An expanding waistline isn’t the only unwanted side effect of fats. Our sewers and household pipelines get clogged over time by this viscous material. Grease comes in two kinds: Nonpolar and Polar. Nonpolar grease molecules are not soluble in water. Substances that are nonpolar will not readily dissolve in polar, water-based solutions. Polar grease is chemically altered so that it is somewhat water-soluble.
Animal fats and vegetable oils used in restaurants and home cooking collect and grease clogs in our drains. They solidify when they cool and form blockages that can be difficult to get rid of. These triglycerides are also found in a range of personal care products, from shampoo to moisturizer. They get washed into pipes on a daily basis through the use of cleaning agents, shampoos, soaps, and lotions.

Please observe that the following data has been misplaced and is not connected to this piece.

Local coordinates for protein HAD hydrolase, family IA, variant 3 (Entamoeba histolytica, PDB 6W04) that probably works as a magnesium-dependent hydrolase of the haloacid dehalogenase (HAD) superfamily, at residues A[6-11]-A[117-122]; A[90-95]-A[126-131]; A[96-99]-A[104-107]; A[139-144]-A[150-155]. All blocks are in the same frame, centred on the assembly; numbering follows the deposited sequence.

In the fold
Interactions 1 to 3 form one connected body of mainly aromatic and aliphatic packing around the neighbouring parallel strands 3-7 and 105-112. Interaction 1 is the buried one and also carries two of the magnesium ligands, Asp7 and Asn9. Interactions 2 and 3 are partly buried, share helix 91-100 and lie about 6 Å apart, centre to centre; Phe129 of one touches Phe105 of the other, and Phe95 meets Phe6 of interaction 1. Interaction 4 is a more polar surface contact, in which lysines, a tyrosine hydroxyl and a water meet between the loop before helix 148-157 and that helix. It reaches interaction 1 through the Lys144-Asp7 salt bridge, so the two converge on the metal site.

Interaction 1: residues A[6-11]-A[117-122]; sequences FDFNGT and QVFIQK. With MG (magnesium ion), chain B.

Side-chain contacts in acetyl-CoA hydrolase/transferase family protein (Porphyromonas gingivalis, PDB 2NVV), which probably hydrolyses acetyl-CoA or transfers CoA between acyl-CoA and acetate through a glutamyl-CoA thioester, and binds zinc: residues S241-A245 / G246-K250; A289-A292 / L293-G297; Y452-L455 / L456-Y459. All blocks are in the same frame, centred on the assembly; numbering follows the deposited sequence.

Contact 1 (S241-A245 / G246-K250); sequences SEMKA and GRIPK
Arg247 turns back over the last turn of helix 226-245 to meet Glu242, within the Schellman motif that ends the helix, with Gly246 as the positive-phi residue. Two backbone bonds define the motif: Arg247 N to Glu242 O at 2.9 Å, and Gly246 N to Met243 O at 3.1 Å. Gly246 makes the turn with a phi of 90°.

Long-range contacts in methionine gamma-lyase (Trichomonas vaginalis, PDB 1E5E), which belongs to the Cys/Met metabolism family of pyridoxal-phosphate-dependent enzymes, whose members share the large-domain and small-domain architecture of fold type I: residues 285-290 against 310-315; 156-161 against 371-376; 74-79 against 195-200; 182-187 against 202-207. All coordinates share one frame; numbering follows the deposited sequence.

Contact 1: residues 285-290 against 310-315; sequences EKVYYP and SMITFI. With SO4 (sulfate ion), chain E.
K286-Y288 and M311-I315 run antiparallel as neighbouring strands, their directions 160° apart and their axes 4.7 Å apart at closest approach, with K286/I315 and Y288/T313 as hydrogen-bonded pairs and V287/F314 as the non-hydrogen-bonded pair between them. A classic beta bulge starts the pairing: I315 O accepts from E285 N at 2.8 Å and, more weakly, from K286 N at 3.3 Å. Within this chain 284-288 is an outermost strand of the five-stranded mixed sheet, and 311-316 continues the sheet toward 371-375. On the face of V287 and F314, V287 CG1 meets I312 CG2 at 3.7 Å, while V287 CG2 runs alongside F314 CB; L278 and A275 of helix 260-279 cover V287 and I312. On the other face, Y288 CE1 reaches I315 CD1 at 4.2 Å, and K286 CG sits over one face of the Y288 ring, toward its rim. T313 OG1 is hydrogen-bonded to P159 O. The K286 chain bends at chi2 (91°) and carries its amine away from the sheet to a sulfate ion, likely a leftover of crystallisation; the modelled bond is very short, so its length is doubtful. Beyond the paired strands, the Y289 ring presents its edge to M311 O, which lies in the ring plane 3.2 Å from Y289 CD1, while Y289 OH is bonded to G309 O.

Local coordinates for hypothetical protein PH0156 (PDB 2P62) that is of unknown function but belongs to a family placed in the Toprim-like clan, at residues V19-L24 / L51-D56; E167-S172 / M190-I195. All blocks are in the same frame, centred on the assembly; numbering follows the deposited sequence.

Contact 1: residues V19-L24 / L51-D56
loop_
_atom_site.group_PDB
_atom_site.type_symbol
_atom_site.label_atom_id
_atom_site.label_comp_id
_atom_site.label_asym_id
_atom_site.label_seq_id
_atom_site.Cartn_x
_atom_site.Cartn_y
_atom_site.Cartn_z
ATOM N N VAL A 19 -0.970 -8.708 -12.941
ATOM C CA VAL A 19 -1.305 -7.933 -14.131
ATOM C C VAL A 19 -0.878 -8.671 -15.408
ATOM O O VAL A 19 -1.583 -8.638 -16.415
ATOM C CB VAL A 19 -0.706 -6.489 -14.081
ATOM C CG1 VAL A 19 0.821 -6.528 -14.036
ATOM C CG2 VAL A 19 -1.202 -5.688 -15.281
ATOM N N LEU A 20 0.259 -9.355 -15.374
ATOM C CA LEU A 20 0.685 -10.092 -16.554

When triglycerides from animal or vegetable sources are heated and chemically blended with alkaline substances, they can become phospholipids. One end of the molecule will bind to fatty substances and the other to water. This is a useful characteristic in some cases. But this same characteristic poses a big problem when substances are disposed of in your drain system.
Sources of nonpolar greases are all around us. Jet fuel, mineral oils, petroleum products, chemicals that are found in gasoline, and products containing lanolin all are all greasy. They will not dissolve in water because of their hydrocarbon chains. Disposal of these substances is tricky. You can’t just get rid of these products by sending them down the drain.